How do we honor New Mexico’s colorful past… without celebrating colonialism’s violence?
By Jason Asenap
High Country News
HCN.org Evening, and a raucous crowd is milling beneath a giant marionette, waiting for the fire to begin. “Burn him!” they chant. “BURN HIM!” And, just like that, the lights of the old baseball park go out. A roar of approval from more than 60,000 people fills the air. In the darkness, faces are illuminated by cellphones; necks and wrists glimmer green, orange, and pink with the help of neon-glowing bracelets and necklaces. Then there is fire. Zozobra, or “Old Man Gloom,” symbolizes Santa Fe, New Mexico’s collective woes and grievances. He’s a 50-foot effigy resembling a nightmare puppet or whirling dervish. He burns lazily at first. Flames flicker at his feet, slowly run up his legs, jump to his torso, then his arms, until finally, his whole figure is engulfed. The intense heat radiates out into the crowd. People glow with happiness, their faces orange from the two-story bonfire. For 93 years, every September, Santa Fe has publicly incinerated Zozobra. While 93 years might seem like an old tradition, that’s nothing compared to the Fiestas de Santa Fe, which begins one week later. Taken together, these two festivals have recently become an occasion for reflection, and in the case of the Fiestas, something more: a confrontation with history. The Fiestas commemorates the reoccupation of Santa Fe by Spanish conquistadors after they were expelled from the region during the Pueblo Revolt. In 2017, eight people were arrested for protesting at the Fiestas, and Jennifer Marley, a citizen of San Ildefonso Pueblo, was charged with assaulting an officer. 2018 promises to be no different. In the wake of the Dakota Access Pipeline protest, in an America where white nationalists regularly occupy public space and Confederate monuments are fought over and often removed, the city of Santa Fe faces its own dilemma. How do you honor New Mexico’s colorful past without celebrating violent colonialism in racially charged festivities? The Fiestas de Santa Fe stems from a 1712 proclamation to celebrate the peaceful reoccupation of Santa Fe in 1692, after the Spanish were driven from what is currently New Mexico by the Pueblo Revolt of 1680. While the first part of the reoccupation 12 years later was largely bloodless, the second phase resulted in a two-day war. At least 70 Pueblo warriors were executed and hundreds of Indigenous men, women and children enslaved.
Under Popé’s leadership, Pueblo freedom fighters expelled the Spanish from New Mexico, as far south as modern-day El Paso, Texas. It took 12 years for the Spanish to return to Santa Fe, led by Diego de Vargas. The event is re-enacted each year during the Fiestas and portrayed as a “peaceful” reoccupation. For obvious reasons, this doesn’t sit well with many Indigenous folks. There was a time when Native people participated in the burning of Zozobra, but that ended in 1958. This hasn’t stopped Ray Sandoval from reaching out to Pueblo and Native communities, asking people to return to the celebration. But his overtures have been largely ignored. “For many years, Pueblo dancers danced with fire in front of Zozobra and helped light Zozobra on fire,” Sandoval said. He spoke to me as if addressing the Native community directly: “We want you to come back home to Zozobra. You were there at the inception and you were there from the beginning and we miss you and we need you back.” “In terms of Zozobra directly, there’s never been any real issue with any of the Pueblos,” said Sims. “Now the Entrada. …” He paused. “We got much larger fish to fry than worry about these guys that like to play conquistador four days out of the year.” Ever the optimist, Sandoval sees Zozobra as something bigger, separate from the Fiestas. “You don’t lose anything from the story of Zozobra or fiestas by telling the entire story. In fact, the ending is a much more beautiful ending, because you understand the reality and the hardships and the mistakes that were made.”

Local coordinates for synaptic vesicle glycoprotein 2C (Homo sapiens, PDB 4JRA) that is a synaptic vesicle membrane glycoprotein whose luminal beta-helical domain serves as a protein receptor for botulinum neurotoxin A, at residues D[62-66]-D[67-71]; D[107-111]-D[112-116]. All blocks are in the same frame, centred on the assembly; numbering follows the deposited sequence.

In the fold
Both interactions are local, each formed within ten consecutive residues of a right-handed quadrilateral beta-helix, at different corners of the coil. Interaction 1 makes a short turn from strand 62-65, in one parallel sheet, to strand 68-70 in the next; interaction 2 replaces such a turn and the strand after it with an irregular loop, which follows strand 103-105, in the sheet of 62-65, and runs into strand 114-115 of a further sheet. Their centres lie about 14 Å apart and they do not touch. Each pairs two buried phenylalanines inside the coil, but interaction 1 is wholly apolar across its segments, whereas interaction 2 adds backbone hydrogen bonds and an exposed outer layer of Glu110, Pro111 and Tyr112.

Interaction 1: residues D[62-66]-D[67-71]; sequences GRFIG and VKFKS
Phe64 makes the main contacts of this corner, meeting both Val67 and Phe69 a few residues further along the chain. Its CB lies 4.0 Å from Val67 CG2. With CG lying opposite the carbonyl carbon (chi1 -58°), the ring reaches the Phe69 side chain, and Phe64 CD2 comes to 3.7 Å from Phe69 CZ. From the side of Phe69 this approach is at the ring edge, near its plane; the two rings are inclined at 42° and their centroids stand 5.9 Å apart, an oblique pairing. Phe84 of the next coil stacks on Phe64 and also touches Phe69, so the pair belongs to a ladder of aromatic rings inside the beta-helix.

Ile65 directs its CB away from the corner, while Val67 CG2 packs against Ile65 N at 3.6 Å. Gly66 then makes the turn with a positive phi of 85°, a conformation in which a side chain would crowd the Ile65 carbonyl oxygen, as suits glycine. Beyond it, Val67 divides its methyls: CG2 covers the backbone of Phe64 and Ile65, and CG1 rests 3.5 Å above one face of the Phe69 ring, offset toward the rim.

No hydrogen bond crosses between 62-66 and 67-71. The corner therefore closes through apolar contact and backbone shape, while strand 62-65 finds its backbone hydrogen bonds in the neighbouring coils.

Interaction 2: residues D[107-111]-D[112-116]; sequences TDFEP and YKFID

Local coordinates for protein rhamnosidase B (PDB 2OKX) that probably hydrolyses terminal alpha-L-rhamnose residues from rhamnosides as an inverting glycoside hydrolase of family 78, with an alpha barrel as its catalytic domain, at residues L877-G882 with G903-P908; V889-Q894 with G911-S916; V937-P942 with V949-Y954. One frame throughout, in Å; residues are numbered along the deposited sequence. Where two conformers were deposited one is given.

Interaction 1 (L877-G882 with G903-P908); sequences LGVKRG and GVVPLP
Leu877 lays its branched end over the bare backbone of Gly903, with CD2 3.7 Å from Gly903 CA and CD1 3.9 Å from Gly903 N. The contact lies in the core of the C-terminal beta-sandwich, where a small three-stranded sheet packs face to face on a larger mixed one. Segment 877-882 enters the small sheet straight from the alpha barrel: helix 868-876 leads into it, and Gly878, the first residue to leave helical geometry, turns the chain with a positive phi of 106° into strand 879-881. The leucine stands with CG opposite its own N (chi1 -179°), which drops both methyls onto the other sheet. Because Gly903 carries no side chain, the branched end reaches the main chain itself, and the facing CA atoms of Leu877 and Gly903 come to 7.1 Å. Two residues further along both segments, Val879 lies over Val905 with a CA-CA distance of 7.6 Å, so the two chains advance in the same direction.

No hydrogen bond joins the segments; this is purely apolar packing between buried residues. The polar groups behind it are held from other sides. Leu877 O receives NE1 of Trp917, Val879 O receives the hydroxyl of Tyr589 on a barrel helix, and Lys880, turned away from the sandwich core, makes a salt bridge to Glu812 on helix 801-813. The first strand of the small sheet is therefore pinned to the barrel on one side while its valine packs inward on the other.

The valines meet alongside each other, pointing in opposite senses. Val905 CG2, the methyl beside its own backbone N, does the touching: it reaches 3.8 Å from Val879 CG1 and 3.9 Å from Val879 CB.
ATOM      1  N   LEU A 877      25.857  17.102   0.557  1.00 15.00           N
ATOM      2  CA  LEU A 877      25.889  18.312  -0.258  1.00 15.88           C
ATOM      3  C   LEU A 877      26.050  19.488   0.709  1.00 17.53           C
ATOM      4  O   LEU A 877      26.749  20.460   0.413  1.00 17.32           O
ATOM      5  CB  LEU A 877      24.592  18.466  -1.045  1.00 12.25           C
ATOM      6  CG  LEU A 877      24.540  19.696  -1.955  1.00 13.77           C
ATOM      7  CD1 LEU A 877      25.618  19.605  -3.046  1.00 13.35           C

But how does the story truly get told without Indigenous input? How does one reconcile a word like “reconquest” with the idea of coming together? And how do you get the surrounding Pueblo communities to join in setting a giant papier-mâché marionette ablaze to mark the beginning of the Fiestas? The politics of the Southwest are messy with competing narratives, intertwined Indigenous, Hispanic and Anglo contributions. Thanks to intermarriage, shared cultures and incredible cuisine, New Mexicans generally get along. However, sparring creation stories continue to complicate relations. Sandoval sees Zozobra as an opportunity to set those stories straight. “The ending is we all learn how to live together, despite all of our troubles,” said Sandoval. “We’re all here, and we peacefully co-exist, and need to treat each other well, and we need to respect each other, and we need to respect each other’s cultures.” Jason Asenap is a Comanche and Muscogee Creek writer and director (and an occasional actor) based in Albuquerque, New Mexico. This story was originally published at High Country News (hcn.org) on May 14, 2018. Related Stories:
Elena Ortiz: Fiesta commemorates the conquest of Pueblo people (August 15, 2016)
Tribal members protest Spanish re-enactment in New Mexico (9/14)